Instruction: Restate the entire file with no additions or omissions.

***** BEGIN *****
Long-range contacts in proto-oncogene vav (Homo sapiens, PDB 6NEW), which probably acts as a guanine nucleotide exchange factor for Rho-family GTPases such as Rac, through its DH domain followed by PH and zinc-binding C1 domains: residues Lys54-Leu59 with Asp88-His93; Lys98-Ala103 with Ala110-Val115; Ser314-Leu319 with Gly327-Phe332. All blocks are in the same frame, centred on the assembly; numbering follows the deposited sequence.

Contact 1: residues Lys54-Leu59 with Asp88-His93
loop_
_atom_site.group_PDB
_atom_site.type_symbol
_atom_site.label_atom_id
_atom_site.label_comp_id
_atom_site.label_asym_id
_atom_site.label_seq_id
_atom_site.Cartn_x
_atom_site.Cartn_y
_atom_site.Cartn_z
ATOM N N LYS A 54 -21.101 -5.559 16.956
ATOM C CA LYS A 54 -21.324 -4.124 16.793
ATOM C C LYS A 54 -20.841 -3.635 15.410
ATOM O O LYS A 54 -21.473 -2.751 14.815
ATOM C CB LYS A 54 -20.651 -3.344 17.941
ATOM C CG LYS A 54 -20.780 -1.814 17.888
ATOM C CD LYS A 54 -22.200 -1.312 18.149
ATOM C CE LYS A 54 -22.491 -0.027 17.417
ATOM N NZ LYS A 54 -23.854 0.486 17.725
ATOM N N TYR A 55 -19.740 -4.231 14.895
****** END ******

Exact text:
Long-range contacts in proto-oncogene vav (Homo sapiens, PDB 6NEW), which probably acts as a guanine nucleotide exchange factor for Rho-family GTPases such as Rac, through its DH domain followed by PH and zinc-binding C1 domains: residues Lys54-Leu59 with Asp88-His93; Lys98-Ala103 with Ala110-Val115; Ser314-Leu319 with Gly327-Phe332. All blocks are in the same frame, centred on the assembly; numbering follows the deposited sequence.

Contact 1: residues Lys54-Leu59 with Asp88-His93
loop_
_atom_site.group_PDB
_atom_site.type_symbol
_atom_site.label_atom_id
_atom_site.label_comp_id
_atom_site.label_asym_id
_atom_site.label_seq_id
_atom_site.Cartn_x
_atom_site.Cartn_y
_atom_site.Cartn_z
ATOM N N LYS A 54 -21.101 -5.559 16.956
ATOM C CA LYS A 54 -21.324 -4.124 16.793
ATOM C C LYS A 54 -20.841 -3.635 15.410
ATOM O O LYS A 54 -21.473 -2.751 14.815
ATOM C CB LYS A 54 -20.651 -3.344 17.941
ATOM C CG LYS A 54 -20.780 -1.814 17.888
ATOM C CD LYS A 54 -22.200 -1.312 18.149
ATOM C CE LYS A 54 -22.491 -0.027 17.417
ATOM N NZ LYS A 54 -23.854 0.486 17.725
ATOM N N TYR A 55 -19.740 -4.231 14.895